RCC Honors History Project

How “The Four Hundred” Lives

Posted by nrohr on March 15, 2009

Ward McAllister, 1890

At this time there were not more than one or two men in New York who spent, in living and entertaining, over $60,000 a year. There were not half a dozen chefs in private families in this city. Compare those days to these and see how easily one or two men of fortune could then control, lead, and carry on society, receive or shut out people at their pleasure. If distinguished strangers failed to bring letters to them, they were shut out from everything. Again, if, though charming people, others were not in accord with those powers, they could be passed over and left out of society. All this many of us saw, and saw how it worked, and we resolved to band together the respectable element of the city and by this union make such strength that no individual could withstand us. The motto, we felt, must be nous nous soutenons. This motto we then assumed, and we hold it to this day, and have found that the good and wise men of this community could always control society. This they have done and are still doing. Our first step then in carrying out these views was to arrange for a series of “cotillon dinners.”

I must here explain that behind what I call the “smart set” in society there always stood the old, solid, substantial, and respected people. Families who held great social power as far back as the birth of this country, who were looked up to by society, and who always could, when they so wished, come forward and exercise their power, when, for one reason or another, they would take no active part, joining in it quietly, but not conspicuously. Ordinarily, they preferred, like the gods, to sit upon Olympus. I remember a lady, the head of one of these families, stating to me that she had lived longer in New York society than any other person. This point, however, was not yielded or allowed to go undisputed, for the daughter of a rival house contended that her family had been longer in New York society than any other family, and though she had heard the assertion, as I gave it, she would not admit its correctness.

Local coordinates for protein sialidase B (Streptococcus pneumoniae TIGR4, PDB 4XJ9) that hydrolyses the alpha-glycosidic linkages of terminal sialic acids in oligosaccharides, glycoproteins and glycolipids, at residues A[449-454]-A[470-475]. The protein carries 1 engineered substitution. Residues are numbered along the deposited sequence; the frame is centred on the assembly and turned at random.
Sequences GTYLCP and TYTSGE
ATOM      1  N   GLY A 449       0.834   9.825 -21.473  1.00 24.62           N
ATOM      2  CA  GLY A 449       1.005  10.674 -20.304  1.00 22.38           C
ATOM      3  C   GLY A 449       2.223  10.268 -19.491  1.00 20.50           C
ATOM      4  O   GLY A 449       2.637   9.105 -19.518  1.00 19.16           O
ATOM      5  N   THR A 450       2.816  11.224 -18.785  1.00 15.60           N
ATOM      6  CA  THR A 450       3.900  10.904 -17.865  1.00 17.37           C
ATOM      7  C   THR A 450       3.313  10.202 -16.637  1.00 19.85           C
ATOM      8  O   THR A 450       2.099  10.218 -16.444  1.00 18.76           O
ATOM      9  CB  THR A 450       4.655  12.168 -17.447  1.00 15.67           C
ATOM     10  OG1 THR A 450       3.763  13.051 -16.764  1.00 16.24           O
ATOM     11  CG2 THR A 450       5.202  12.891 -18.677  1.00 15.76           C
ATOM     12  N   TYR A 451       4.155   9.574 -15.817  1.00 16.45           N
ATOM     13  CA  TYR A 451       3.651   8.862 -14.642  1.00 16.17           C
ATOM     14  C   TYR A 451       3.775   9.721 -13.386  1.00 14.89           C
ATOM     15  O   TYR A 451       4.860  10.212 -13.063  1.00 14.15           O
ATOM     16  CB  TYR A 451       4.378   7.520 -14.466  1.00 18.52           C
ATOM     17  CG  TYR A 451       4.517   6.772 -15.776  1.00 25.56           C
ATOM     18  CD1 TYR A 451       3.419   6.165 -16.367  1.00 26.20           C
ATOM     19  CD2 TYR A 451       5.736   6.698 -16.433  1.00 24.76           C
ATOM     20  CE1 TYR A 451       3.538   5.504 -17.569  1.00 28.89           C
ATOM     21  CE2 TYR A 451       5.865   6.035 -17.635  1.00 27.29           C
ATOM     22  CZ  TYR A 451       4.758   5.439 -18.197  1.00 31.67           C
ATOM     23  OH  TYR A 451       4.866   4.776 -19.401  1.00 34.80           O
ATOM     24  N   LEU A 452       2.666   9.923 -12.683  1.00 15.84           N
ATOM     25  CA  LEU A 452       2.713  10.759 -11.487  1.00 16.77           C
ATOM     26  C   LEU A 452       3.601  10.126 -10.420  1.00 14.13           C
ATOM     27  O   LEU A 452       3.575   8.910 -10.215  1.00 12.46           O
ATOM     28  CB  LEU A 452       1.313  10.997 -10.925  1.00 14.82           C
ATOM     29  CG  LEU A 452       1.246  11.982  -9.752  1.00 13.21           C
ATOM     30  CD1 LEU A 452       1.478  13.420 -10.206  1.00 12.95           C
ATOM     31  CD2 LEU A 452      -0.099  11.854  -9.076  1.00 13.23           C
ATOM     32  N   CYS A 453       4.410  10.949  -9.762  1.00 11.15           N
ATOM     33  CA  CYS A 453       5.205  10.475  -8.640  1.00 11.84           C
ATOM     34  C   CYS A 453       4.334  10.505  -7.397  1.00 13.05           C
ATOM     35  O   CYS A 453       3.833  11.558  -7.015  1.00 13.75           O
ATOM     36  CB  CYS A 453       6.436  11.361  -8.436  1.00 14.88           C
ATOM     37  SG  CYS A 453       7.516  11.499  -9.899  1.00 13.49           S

What I intend to convey is that the heads of these families, feeling secure in their position, knowing that they had great power when they chose to exercise it, took no leading part in society’s daily routine. They gave handsome dinners and perhaps, once a year, a fine ball. I know of one or two families who have scrupulously all their lives avoided display, anything that could make fashionable people of them, holding their own; esteemed and respected; and when they threw open their doors to society, all made a rush to enter. To this day, if one of these old families, even one of its remotest branches, gives a day reception, you will find the street in which they live blockaded with equipages.

For years we have literally had but one salon in this city — a gathering in the evening of all the brilliant and cultivated people, both young and old, embracing the distinguished strangers. A most polished and cultivated Bostonian, a brilliant woman, was the first, in my day, to receive in this way weekly. During her life she held this salon, both here and all through the summer in Newport. “The robe of Elijah fell upon Elisha” in an extremely talented woman of the world, who has most successfully held, and now holds, this salon on the first day of every week during the winter and at Newport in summer.